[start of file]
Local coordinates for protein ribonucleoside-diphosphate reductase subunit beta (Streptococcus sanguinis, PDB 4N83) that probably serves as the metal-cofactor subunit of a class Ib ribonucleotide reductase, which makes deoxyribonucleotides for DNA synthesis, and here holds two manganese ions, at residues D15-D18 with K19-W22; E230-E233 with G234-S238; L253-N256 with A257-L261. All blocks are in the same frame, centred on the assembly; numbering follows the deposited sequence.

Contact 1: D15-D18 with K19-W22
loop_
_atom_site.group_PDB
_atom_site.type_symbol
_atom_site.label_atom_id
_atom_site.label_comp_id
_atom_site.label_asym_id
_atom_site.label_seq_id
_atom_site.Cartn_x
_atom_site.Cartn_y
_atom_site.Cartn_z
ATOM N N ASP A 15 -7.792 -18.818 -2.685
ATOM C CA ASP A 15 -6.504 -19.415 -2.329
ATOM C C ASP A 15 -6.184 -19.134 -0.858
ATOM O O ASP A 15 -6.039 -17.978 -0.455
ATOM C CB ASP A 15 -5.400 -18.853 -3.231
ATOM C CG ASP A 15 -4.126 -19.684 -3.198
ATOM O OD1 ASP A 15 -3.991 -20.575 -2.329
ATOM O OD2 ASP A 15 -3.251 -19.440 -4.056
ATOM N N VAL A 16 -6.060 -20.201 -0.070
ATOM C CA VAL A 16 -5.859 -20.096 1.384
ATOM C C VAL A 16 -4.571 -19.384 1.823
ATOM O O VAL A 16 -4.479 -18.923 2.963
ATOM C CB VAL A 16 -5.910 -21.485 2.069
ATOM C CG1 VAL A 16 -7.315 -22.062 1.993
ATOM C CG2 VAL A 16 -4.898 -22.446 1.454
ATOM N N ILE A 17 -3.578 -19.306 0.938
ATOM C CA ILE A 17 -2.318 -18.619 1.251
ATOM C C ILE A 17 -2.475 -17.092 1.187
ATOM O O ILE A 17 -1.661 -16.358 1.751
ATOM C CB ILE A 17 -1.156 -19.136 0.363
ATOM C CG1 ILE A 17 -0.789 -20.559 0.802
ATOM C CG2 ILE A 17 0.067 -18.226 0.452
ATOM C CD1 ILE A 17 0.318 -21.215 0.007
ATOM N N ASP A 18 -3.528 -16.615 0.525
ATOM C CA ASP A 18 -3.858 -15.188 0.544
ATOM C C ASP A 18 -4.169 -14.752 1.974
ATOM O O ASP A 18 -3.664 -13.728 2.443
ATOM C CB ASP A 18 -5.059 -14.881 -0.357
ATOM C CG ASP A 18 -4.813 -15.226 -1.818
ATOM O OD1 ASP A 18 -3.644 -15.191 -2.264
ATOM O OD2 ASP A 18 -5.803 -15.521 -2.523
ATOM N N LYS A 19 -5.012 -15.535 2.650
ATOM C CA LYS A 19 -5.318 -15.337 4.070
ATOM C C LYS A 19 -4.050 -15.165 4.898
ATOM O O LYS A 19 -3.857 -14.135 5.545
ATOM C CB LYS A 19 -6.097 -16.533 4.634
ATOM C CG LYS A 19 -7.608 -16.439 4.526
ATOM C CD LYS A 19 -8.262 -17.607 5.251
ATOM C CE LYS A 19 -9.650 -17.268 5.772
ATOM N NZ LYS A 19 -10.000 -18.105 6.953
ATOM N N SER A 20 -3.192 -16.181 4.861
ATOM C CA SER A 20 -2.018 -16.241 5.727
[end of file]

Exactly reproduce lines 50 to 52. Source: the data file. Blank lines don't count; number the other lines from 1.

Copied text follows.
ATOM C CD LYS A 19 -8.262 -17.607 5.251
ATOM C CE LYS A 19 -9.650 -17.268 5.772
ATOM N NZ LYS A 19 -10.000 -18.105 6.953